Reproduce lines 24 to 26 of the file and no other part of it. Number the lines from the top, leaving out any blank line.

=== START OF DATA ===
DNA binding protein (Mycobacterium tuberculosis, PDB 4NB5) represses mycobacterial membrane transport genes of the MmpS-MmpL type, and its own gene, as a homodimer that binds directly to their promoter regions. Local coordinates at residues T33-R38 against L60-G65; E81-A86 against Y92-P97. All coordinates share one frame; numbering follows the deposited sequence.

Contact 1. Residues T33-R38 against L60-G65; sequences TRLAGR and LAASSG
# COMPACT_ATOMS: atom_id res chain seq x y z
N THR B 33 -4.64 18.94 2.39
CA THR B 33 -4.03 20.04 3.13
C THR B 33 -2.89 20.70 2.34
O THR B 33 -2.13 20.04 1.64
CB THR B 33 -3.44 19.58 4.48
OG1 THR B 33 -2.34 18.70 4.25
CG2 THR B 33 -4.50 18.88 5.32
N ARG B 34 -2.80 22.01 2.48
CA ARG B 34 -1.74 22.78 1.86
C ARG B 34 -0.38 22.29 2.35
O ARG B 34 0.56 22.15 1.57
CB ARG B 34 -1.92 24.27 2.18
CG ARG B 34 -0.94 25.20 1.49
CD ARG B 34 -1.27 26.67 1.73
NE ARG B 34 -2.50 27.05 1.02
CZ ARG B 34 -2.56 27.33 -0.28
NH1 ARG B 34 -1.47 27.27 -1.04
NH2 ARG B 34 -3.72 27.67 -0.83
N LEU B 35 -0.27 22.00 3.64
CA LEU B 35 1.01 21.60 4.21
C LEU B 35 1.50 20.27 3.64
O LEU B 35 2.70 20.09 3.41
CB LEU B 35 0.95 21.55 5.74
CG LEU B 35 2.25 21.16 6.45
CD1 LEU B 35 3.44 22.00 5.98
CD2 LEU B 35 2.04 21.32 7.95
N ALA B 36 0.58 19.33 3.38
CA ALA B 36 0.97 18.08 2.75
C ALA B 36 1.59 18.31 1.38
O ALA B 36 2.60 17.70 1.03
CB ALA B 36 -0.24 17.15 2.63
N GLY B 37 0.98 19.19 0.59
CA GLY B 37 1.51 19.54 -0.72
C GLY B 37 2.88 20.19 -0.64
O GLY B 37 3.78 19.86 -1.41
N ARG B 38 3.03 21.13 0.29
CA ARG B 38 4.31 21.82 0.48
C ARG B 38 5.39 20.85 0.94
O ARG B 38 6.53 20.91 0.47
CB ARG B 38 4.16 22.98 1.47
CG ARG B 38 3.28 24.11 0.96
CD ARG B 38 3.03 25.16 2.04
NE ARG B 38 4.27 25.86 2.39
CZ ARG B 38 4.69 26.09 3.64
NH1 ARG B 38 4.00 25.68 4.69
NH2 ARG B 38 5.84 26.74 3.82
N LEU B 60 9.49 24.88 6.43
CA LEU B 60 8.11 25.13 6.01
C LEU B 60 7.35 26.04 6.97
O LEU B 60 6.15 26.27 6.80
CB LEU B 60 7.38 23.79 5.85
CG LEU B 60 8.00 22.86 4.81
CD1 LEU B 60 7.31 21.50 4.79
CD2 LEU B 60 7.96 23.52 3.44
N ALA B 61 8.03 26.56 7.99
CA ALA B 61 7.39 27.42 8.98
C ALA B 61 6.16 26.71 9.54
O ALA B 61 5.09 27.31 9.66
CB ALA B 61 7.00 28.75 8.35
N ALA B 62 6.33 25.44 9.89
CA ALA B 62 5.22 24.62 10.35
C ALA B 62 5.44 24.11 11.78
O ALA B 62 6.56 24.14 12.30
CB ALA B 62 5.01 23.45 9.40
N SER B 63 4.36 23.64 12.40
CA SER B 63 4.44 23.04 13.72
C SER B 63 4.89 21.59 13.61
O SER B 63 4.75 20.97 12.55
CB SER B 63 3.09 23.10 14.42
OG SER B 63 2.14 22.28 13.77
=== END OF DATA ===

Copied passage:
C LEU B 35 1.50 20.27 3.64
O LEU B 35 2.70 20.09 3.41
CB LEU B 35 0.95 21.55 5.74